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Sen. Blanche Lincoln: Endangered in the political kingdom

A conservation group is now going after the Arkansas Democrat.

January 31, 2010|By Andrew Malcolm and Johanna Neuman
  • Sen. Blanche Lincoln (D-Ark.) is getting 38% or 39% against any of her Republican opponents, a poll shows.
Sen. Blanche Lincoln (D-Ark.) is getting 38% or 39% against any of her Republican… (Alex Wong / Getty Images )

Sen. Blanche Lincoln is one of the most endangered Democrats on the political landscape this year.

The two-term Arkansas moderate is getting only 38% or 39% against any of her little-known Republican opponents, according to a recent Rasmussen poll. Politico is putting her "at the top of the list of vulnerable Democrats."

And providing President Obama with his 60th vote for healthcare reform in the Senate hasn't helped in a state where public opinion is running strongly against it.

To stretch a metaphor, she's more endangered than that infamous snail darter that delayed Tennessee's Tellico Dam.

Now, the League of Conservation Voters is going after Lincoln for her opposition to a climate-change bill. Putting her on its “Dirty Dozen” list of prime targets, the league -- which spent $1.5 million battling opponents in the last election cycle -- is pledging to put up megabucks to defeat her.

"Most regrettable is the fact that Sen. Lincoln is walking away from her previous support for climate legislation -- and given the scope, urgency and magnitude of this issue, she has more than earned a spot on LCV's Dirty Dozen," said Gene Karpinski, the group's president.

Asked whether the organization wasn't in danger of hurting Obama's agenda by robbing the Senate of another Democratic vote, Karpinski told The Ticket that the league is not a "Democratic organization, we are a nonpartisan issues-based organization, and our issue is the environment."

He added:

"The fact of the matter is that we support the president's agenda that he reiterated in the State of the Union -- passing bipartisan comprehensive clean energy and climate legislation -- and unfortunately Sen. Lincoln does not."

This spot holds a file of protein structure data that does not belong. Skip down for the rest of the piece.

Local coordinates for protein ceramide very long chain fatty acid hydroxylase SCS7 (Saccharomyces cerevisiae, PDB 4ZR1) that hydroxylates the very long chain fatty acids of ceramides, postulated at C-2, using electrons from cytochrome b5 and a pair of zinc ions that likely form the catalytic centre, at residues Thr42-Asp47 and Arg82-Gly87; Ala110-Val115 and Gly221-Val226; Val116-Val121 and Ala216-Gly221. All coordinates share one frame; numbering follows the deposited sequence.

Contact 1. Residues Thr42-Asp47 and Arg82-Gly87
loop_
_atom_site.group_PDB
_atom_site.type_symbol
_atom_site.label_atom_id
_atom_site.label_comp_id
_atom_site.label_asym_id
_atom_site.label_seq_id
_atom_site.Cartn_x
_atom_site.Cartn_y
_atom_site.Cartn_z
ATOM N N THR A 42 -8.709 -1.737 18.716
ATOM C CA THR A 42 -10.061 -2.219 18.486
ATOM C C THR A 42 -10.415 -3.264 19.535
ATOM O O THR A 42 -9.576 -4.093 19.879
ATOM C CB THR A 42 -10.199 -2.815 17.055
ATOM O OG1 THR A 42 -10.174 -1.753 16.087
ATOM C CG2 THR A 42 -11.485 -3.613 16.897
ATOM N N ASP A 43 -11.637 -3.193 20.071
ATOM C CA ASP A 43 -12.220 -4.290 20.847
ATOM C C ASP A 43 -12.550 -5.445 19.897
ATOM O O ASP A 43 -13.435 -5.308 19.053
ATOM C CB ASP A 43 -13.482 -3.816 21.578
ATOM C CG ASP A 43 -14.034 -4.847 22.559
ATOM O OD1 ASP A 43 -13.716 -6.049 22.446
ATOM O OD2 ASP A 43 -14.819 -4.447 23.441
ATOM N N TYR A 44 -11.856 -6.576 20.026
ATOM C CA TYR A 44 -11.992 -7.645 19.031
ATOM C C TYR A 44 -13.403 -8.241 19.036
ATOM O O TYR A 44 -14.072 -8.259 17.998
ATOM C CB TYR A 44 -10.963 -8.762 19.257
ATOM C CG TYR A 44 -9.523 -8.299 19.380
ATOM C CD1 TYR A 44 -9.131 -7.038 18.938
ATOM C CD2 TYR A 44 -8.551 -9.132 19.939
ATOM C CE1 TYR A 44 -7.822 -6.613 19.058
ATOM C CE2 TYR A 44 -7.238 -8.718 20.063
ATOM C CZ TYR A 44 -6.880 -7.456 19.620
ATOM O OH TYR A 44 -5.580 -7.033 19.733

Gibbs in Fox News territory

Remember that White House war on Fox News?

Well, forget it.

Looks like reaching Fox News' winning audiences -- fully a third of whom are . . . shhhh, Democrats who denounce Fox News at work and parties and then go home to secretly watch the channel -- ended up making more sense to White House strategists than trying to freeze out that alleged arm of the Republican Party.

As The Ticket previously reported, on Jan. 19 during the Massachusetts Senate race coverage, Fox News drew in 6.8 million viewers, about four times the audience sleeping over at CNN.

And now the liberal Air America radio network has silenced itself due to a lack of listeners, creating a lack of advertisers, creating a dearth of dough.

So President Obama's chief spokesman, Robert Gibbs, went on "Fox News Sunday" last week all by himself. To face the dark empire's death star Chris "No, Luke, I Am Your Father" Wallace.

Of course, Gibbs didn't make any grand pronouncements. The press secretary's job is to dodge while appearing to elaborate.

But the Obama crowd was on defense all week and had to get some of its folks out to play down the predictable OMG D.C. chatter about the upset election win by Republican Scott Brown in Massachusetts. Nothing special going on there -- same anger as before, move along.

Now, why would a president, who just a few years ago was a nobody state senator in Illinois before getting elected to the U.S. Senate, be worried about a nobody state senator in Massachusetts getting elected to the U.S. Senate just a few years before the 2012 presidential election? Gee, beats us.

Anyway, Gibbs told Wallace several things, not necessarily in this order.

So what about the election of a Republican senator for the first time since 1972 in Massachusetts?

Gibbs: "There's no doubt there's anger and frustration in this country -- we saw it manifest itself in Massachusetts. . . . What people want in this country is they want us to focus on getting this economy moving again. They want us to work together."

So what about the president's sinking poll numbers and Democratic defeats in Virginia and the former party strongholds of Massachusetts and New Jersey? Will that change White House strategy on healthcare, etc.?

Gibbs: "Well, right now, we're working with leaders on Capitol Hill to try to figure out the best path forward. We don't know what that is quite yet."

So with things going so swimmingly well politically for Obama in recent months, how should we read the president bringing 2008 campaign manager David Plouffe back into his political operation?

Gibbs: "He will help supplement an already good political staff led by Patrick Gaspard in the White House in helping us watch the 2010 elections, the gubernatorial, the Senate and the House elections, that will obviously be important to the direction of the country."

andrew.malcolm@latimes.com

Neuman writes for The Times.

Top of the Ticket, The Times' blog on national politics ( www.latimes.com/ticket "> www.latimes.com/ticket ), is a blend of commentary, analysis and news. These are excerpts from the last week.

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